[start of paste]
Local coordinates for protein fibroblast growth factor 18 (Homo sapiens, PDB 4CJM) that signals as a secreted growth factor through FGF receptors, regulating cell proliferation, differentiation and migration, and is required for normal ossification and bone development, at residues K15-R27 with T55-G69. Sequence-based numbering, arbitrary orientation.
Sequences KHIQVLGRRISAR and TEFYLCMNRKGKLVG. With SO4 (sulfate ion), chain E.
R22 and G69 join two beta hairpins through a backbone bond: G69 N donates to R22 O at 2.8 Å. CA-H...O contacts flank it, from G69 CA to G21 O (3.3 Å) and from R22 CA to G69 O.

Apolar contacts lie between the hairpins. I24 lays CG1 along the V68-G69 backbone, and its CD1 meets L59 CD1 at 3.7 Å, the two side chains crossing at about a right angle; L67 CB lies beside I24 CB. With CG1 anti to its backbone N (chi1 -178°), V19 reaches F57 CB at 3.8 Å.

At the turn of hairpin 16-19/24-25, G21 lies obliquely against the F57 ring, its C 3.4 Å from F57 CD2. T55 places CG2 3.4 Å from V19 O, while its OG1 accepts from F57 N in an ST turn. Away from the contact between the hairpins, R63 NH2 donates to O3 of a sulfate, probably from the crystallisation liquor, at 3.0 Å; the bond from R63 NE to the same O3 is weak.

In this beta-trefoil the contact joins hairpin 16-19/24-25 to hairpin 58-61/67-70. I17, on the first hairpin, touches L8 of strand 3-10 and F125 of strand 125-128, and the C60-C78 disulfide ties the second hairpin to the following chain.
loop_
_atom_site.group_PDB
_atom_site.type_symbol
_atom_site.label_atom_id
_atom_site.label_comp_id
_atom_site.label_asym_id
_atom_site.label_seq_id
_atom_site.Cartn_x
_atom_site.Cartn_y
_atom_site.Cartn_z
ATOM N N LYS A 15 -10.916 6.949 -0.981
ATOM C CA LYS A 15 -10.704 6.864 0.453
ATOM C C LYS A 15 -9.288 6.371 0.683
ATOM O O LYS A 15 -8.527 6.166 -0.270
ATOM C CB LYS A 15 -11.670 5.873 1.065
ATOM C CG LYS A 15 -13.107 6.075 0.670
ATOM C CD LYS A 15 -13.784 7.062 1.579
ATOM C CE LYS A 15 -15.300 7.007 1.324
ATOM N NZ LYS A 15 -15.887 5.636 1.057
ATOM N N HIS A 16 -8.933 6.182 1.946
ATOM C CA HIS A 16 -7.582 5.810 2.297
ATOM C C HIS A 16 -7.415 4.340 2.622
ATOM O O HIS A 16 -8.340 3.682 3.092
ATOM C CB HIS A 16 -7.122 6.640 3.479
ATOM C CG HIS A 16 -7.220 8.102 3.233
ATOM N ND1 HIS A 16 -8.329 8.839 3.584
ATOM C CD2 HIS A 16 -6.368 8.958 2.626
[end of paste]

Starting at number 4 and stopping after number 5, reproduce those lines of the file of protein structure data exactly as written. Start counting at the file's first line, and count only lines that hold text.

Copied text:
Apolar contacts lie between the hairpins. I24 lays CG1 along the V68-G69 backbone, and its CD1 meets L59 CD1 at 3.7 Å, the two side chains crossing at about a right angle; L67 CB lies beside I24 CB. With CG1 anti to its backbone N (chi1 -178°), V19 reaches F57 CB at 3.8 Å.

At the turn of hairpin 16-19/24-25, G21 lies obliquely against the F57 ring, its C 3.4 Å from F57 CD2. T55 places CG2 3.4 Å from V19 O, while its OG1 accepts from F57 N in an ST turn. Away from the contact between the hairpins, R63 NH2 donates to O3 of a sulfate, probably from the crystallisation liquor, at 3.0 Å; the bond from R63 NE to the same O3 is weak.